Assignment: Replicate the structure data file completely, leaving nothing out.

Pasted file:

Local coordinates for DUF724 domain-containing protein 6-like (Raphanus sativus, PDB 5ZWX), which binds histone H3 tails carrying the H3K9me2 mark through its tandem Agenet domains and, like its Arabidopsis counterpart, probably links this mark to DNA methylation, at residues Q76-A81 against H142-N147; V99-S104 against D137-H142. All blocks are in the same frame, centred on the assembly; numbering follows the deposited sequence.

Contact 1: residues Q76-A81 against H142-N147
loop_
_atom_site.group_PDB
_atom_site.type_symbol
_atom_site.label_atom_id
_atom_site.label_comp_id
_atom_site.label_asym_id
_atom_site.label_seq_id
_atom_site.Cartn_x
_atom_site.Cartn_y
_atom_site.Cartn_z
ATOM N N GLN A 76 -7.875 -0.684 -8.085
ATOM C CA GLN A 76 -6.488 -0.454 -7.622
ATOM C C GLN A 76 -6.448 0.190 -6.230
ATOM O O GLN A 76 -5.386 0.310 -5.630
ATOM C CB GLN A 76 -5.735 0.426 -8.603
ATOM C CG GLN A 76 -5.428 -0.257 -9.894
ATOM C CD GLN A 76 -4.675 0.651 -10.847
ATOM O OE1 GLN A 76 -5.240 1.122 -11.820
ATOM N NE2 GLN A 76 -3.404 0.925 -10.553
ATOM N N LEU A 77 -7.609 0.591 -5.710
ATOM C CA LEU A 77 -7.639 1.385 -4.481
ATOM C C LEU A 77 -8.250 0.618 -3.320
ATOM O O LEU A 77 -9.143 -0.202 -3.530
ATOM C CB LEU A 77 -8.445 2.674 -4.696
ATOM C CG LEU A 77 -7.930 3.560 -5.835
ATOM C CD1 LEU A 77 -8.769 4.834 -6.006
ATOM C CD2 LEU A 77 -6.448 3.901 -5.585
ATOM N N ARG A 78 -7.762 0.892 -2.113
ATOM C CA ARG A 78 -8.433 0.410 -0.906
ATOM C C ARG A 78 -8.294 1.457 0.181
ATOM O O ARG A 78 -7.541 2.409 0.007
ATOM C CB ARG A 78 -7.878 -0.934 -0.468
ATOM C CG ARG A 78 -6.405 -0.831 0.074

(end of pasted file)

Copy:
Local coordinates for DUF724 domain-containing protein 6-like (Raphanus sativus, PDB 5ZWX), which binds histone H3 tails carrying the H3K9me2 mark through its tandem Agenet domains and, like its Arabidopsis counterpart, probably links this mark to DNA methylation, at residues Q76-A81 against H142-N147; V99-S104 against D137-H142. All blocks are in the same frame, centred on the assembly; numbering follows the deposited sequence.

Contact 1: residues Q76-A81 against H142-N147
loop_
_atom_site.group_PDB
_atom_site.type_symbol
_atom_site.label_atom_id
_atom_site.label_comp_id
_atom_site.label_asym_id
_atom_site.label_seq_id
_atom_site.Cartn_x
_atom_site.Cartn_y
_atom_site.Cartn_z
ATOM N N GLN A 76 -7.875 -0.684 -8.085
ATOM C CA GLN A 76 -6.488 -0.454 -7.622
ATOM C C GLN A 76 -6.448 0.190 -6.230
ATOM O O GLN A 76 -5.386 0.310 -5.630
ATOM C CB GLN A 76 -5.735 0.426 -8.603
ATOM C CG GLN A 76 -5.428 -0.257 -9.894
ATOM C CD GLN A 76 -4.675 0.651 -10.847
ATOM O OE1 GLN A 76 -5.240 1.122 -11.820
ATOM N NE2 GLN A 76 -3.404 0.925 -10.553
ATOM N N LEU A 77 -7.609 0.591 -5.710
ATOM C CA LEU A 77 -7.639 1.385 -4.481
ATOM C C LEU A 77 -8.250 0.618 -3.320
ATOM O O LEU A 77 -9.143 -0.202 -3.530
ATOM C CB LEU A 77 -8.445 2.674 -4.696
ATOM C CG LEU A 77 -7.930 3.560 -5.835
ATOM C CD1 LEU A 77 -8.769 4.834 -6.006
ATOM C CD2 LEU A 77 -6.448 3.901 -5.585
ATOM N N ARG A 78 -7.762 0.892 -2.113
ATOM C CA ARG A 78 -8.433 0.410 -0.906
ATOM C C ARG A 78 -8.294 1.457 0.181
ATOM O O ARG A 78 -7.541 2.409 0.007
ATOM C CB ARG A 78 -7.878 -0.934 -0.468
ATOM C CG ARG A 78 -6.405 -0.831 0.074